There are essentially three aspects to making a difference: awareness, advocacy, and action.
Awareness: Learn what you can; as the saying goes “knowledge is power.” Pick an issue that is important to you and learn everything you can about it. Get your information from reliable and accurate news sources, podcasts, and talks. Use a fact checker to double check any dubious information.
Advocacy: Be ready to speak out and to support others with encouragement, collaboration, resources, funding, and assistance. Consider the following action options for your advocacy plan and then add your own ideas:
- spreading the word about your issue of interest,
- signing petitions for your cause,
- donating to organizations that support your cause,
- attending or helping set up and advertise events promoting your cause, and
- boycotting stores and services that work against your cause.
Action: Do something, small or large, once or ongoing. Move forward with your advocacy plan and get involved. "Yes, we can." Take action now and make a difference! The following are three easy ways to get started:
- Join an organization that advocates for your issue of interest.
- Teach and model compassion, tolerance, and advocacy at work and in your personal life.
- Make quick phone calls to those with legislative power—your state and US Representatives—sharing your name, constituency, and concerns about an issue.
American Civil Liberties Union (ACLU): defends and preserves individual rights and liberties guaranteed by the Constitution
American Federation of Teachers (AFT): champions fairness; democracy; economic opportunity; and high-quality public education, healthcare and public services for our students, their families and our communities.
American Humanist Association: advocates progressive values and equality
L.A. Justice Fund: provides legal assistance to immigrants facing removal proceedings
Southern Poverty Law Center (SPLC): fights hate and teaches tolerance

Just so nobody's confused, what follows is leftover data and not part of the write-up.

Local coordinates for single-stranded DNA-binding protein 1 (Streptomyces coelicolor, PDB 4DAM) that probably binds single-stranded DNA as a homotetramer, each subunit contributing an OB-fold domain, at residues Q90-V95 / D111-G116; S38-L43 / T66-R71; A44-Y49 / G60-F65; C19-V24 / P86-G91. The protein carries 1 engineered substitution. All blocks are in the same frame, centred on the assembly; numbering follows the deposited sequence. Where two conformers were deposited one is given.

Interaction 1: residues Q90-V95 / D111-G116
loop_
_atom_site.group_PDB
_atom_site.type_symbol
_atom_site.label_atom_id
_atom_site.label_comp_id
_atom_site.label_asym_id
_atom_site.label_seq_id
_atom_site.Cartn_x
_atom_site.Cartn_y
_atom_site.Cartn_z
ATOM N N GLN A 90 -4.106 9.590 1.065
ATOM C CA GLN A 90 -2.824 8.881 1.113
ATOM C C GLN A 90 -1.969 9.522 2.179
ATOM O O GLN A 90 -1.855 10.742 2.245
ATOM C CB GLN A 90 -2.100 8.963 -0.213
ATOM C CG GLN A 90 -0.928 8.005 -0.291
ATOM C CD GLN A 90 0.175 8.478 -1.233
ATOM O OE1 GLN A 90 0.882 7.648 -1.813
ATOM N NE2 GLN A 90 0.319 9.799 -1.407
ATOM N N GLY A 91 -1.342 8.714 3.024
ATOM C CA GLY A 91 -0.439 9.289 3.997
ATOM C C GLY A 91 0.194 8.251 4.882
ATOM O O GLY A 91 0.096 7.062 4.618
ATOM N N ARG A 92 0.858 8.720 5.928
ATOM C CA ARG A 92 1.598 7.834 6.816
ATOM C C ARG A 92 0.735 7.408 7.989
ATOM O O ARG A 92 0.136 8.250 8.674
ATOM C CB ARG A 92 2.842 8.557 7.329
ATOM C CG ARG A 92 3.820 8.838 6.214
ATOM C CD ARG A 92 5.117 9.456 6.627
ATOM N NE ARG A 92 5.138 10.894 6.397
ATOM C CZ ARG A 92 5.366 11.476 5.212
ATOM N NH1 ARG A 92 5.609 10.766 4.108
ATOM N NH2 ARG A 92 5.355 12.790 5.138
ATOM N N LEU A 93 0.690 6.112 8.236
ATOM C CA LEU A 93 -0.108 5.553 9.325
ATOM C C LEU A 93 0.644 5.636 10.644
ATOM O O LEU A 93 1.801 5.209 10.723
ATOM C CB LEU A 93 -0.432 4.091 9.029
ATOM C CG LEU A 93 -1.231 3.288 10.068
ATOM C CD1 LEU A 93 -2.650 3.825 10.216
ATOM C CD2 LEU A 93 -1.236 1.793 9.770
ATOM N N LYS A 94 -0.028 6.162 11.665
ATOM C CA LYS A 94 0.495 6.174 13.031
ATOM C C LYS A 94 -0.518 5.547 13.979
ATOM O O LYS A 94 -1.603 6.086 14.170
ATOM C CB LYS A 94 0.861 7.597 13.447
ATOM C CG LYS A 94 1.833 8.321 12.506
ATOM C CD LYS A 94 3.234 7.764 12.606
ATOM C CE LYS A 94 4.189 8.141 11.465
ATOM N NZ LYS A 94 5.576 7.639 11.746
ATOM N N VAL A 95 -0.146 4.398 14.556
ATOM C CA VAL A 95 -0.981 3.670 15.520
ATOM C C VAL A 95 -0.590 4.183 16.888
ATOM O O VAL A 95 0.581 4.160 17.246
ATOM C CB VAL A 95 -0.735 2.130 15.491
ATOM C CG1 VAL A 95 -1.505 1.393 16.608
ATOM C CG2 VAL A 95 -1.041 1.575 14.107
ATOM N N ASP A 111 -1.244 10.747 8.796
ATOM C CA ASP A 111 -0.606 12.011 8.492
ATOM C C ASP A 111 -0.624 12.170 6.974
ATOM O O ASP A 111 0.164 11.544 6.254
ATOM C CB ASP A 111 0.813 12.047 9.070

START: posts lists of social justice organizations and ways to make the world a better place
Overcoming Others' Resistance to Change
You can be more effective in your advocacy when you know how to help others better understand and support your causes. For some people, it’s simply a matter of sharing information with them about the importance of the cause. For others who have very different perspectives and opinions, you need to help them see that change is in their best interest. The following is a process that can be helpful in overcoming peoples’ resistance to change:
1. Identify their points of view and acknowledge them. In an open and sincere way, ask and learn about their perspective and their concerns, fears, and assumptions about changing their beliefs about the cause. This helps in three ways: it shows them that you value and respect their opinions as valid; it helps them feel a part of a conversation; and it gives you information on how to respond to their concerns.
2. Address their concerns and interests. Let them know that you understand their concerns by clearly identifying them. Next, share the differences in both perspectives and how your perspective can work and address their concerns. Describe how a new way of doing things will benefit them and address their interests.
3. Give them time. People go through change at different paces. Let them reflect on what has been shared. Answer any follow-up questions or concerns. Give them time to form and justify a new perspective in their minds. Be open and supportive when they begin to recognize the change as their own and to advocate for what they had previously opposed.
Important Note: Discussing issues on which people have strong opinions can be a very emotional and delicate process. If this process is new to you, be sure to read over Tips for Respectful Conversations in Schools, Workplaces, and Communities before starting any conversations.
Adapted from Kevin Eikenberry’s online article, 5 Ways to Influence Change in Others.